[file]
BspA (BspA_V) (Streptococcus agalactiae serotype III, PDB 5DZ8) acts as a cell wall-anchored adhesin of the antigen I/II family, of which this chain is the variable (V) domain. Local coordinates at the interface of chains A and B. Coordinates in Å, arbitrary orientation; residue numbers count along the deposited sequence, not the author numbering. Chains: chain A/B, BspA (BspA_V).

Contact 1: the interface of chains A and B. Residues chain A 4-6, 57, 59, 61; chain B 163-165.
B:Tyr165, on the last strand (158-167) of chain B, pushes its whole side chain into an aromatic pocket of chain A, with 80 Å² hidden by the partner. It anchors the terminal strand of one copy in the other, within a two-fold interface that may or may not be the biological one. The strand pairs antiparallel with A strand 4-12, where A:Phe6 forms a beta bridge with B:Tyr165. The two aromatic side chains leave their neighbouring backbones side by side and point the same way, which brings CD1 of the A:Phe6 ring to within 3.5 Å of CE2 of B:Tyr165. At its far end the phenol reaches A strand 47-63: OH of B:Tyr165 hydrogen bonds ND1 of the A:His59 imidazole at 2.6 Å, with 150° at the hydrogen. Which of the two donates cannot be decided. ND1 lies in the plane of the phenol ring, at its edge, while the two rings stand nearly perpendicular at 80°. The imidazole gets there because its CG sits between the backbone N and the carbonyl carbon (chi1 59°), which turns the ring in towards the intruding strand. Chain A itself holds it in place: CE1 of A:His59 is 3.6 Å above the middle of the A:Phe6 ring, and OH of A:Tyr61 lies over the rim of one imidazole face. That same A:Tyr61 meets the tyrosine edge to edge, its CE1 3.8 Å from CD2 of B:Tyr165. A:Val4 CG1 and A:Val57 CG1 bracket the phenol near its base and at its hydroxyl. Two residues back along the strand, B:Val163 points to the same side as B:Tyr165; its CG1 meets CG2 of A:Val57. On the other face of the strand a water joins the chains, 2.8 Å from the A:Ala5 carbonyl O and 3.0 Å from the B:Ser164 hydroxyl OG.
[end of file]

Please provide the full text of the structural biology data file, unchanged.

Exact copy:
BspA (BspA_V) (Streptococcus agalactiae serotype III, PDB 5DZ8) acts as a cell wall-anchored adhesin of the antigen I/II family, of which this chain is the variable (V) domain. Local coordinates at the interface of chains A and B. Coordinates in Å, arbitrary orientation; residue numbers count along the deposited sequence, not the author numbering. Chains: chain A/B, BspA (BspA_V).

Contact 1: the interface of chains A and B. Residues chain A 4-6, 57, 59, 61; chain B 163-165.
B:Tyr165, on the last strand (158-167) of chain B, pushes its whole side chain into an aromatic pocket of chain A, with 80 Å² hidden by the partner. It anchors the terminal strand of one copy in the other, within a two-fold interface that may or may not be the biological one. The strand pairs antiparallel with A strand 4-12, where A:Phe6 forms a beta bridge with B:Tyr165. The two aromatic side chains leave their neighbouring backbones side by side and point the same way, which brings CD1 of the A:Phe6 ring to within 3.5 Å of CE2 of B:Tyr165. At its far end the phenol reaches A strand 47-63: OH of B:Tyr165 hydrogen bonds ND1 of the A:His59 imidazole at 2.6 Å, with 150° at the hydrogen. Which of the two donates cannot be decided. ND1 lies in the plane of the phenol ring, at its edge, while the two rings stand nearly perpendicular at 80°. The imidazole gets there because its CG sits between the backbone N and the carbonyl carbon (chi1 59°), which turns the ring in towards the intruding strand. Chain A itself holds it in place: CE1 of A:His59 is 3.6 Å above the middle of the A:Phe6 ring, and OH of A:Tyr61 lies over the rim of one imidazole face. That same A:Tyr61 meets the tyrosine edge to edge, its CE1 3.8 Å from CD2 of B:Tyr165. A:Val4 CG1 and A:Val57 CG1 bracket the phenol near its base and at its hydroxyl. Two residues back along the strand, B:Val163 points to the same side as B:Tyr165; its CG1 meets CG2 of A:Val57. On the other face of the strand a water joins the chains, 2.8 Å from the A:Ala5 carbonyl O and 3.0 Å from the B:Ser164 hydroxyl OG.